AISLE SAY San Francisco


By Nicholas Wright
Directed by Kent Nicholson
Presented by TheatreWorks
Lucie Stern Theatre
1305 Middlefield Road, Palo Alto, CA / (650) 903-6000

Reviewed by Judy Richter

Artist Vincent Van Gogh spent a few years during his early 20s in Brixton, England, on the outskirts of London. While there, he roomed in the home of a widow, Ursula Loyer, and her young adult daughter, Eugenie. Playwright Nicholas Wright imagines what happened there in "Vincent in Brixton," the 2003 Olivier Award winner for best new play, being staged by TheatreWorks under the direction of Kent Nicholson.

The action takes place in the Loyer kitchen between 1873 and 1876. When the 20-year-old Vincent (Jacob Blumer) arrives from Holland, he has a job at the London outlet of Goupil & Cie, art dealers in The Hague. Ursula (Gloria Biegler) allows him to stay in a room she rents to supplement her income. She and Eugenie (Jessa Brie Berkner) also have a boys school in their home. Completing the household is another lodger, Sam Plowman (Kai Morrison), who works as a painter as in house but who aspires to become a painter as in art.

Although he speaks both English and French, in addition to his native Dutch, young Vincent is unsophisticated, brash and arrogant. He at first professes to have fallen in love with Eugenie, but his affections gradually migrate to her mother. Ursula has been a widow for some 15 years, but she's still in mourning, wearing funereal black every day. Today we'd say she's seriously depressed. For a while, Vincent's younger sister, Anna (Jennifer Erdmann), joins him in the Loyer household, but she's even more abrasive and rigid than Vincent and quickly leaves.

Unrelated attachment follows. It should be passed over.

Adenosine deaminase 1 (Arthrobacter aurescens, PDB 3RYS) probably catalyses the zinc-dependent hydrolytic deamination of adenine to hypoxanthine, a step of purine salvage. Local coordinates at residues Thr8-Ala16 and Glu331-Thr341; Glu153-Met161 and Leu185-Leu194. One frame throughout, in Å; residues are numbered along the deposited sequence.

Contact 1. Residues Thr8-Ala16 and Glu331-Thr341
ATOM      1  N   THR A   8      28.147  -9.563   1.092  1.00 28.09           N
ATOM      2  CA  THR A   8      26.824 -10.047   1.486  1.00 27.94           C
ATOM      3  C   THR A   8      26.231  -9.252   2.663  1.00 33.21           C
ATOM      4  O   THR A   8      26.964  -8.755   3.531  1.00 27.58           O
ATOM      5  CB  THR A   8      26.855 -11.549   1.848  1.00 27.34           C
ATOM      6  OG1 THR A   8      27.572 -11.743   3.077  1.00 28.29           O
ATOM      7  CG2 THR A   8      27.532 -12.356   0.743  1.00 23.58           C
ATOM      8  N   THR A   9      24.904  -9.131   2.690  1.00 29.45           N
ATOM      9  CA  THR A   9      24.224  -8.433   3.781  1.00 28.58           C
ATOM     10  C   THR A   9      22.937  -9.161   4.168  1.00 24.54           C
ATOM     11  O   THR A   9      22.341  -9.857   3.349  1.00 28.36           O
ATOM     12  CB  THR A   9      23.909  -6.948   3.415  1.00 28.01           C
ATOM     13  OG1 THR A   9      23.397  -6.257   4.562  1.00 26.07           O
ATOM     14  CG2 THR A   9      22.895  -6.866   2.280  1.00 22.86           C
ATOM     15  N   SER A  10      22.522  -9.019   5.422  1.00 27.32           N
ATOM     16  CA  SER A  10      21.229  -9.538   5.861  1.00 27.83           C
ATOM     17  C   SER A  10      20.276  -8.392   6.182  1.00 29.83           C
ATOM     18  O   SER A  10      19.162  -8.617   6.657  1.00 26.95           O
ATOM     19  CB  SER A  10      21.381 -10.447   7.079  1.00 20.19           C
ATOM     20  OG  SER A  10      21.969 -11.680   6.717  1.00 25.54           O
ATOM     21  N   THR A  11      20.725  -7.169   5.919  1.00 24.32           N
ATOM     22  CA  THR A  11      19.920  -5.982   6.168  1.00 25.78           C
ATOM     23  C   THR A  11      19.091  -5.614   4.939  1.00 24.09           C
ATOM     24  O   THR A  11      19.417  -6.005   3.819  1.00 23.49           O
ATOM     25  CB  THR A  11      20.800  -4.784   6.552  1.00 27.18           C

Mostly the plot traces the relationship between Vincent and Ursula, which has its ups and downs, especially after he abruptly leaves for a prolonged time and returns impoverished and ultra-religious. (His father was a pastor in the Dutch Reformed Church.)

Duke Durfee's set, complemented by Michael Palumbo's lighting, is a large kitchen with a wood-burning stove for cooking on one side, a cupboard and sink with pump on the other, and a large old wood table in the center. In back is a staircase. Allison Connor's costumes are suited to the time and social class. Sound is by Cliff Caruthers.

The acting is solid, highlighted by Biegler's beautifully nuanced performance as the repressed, depressed Ursula, who for a short time blossoms when she opens herself to Vincent and love. Blumer does well in the difficult role of Vincent, showing the young man changing over time. Erdmann is a bit too strident as his sister, Anna, but Morrison is excellent as Sam, who often seems to smooth things over, and Berkner does well as Eugenie, who becomes Sam's wife.

Although the play is an interesting look at the early life of one of the world's greatest artists, it veers toward melodrama, especially in the second act. Moreover, some of the transformative scenes take place offstage so that the audience learns about them only through conversations between the characters.

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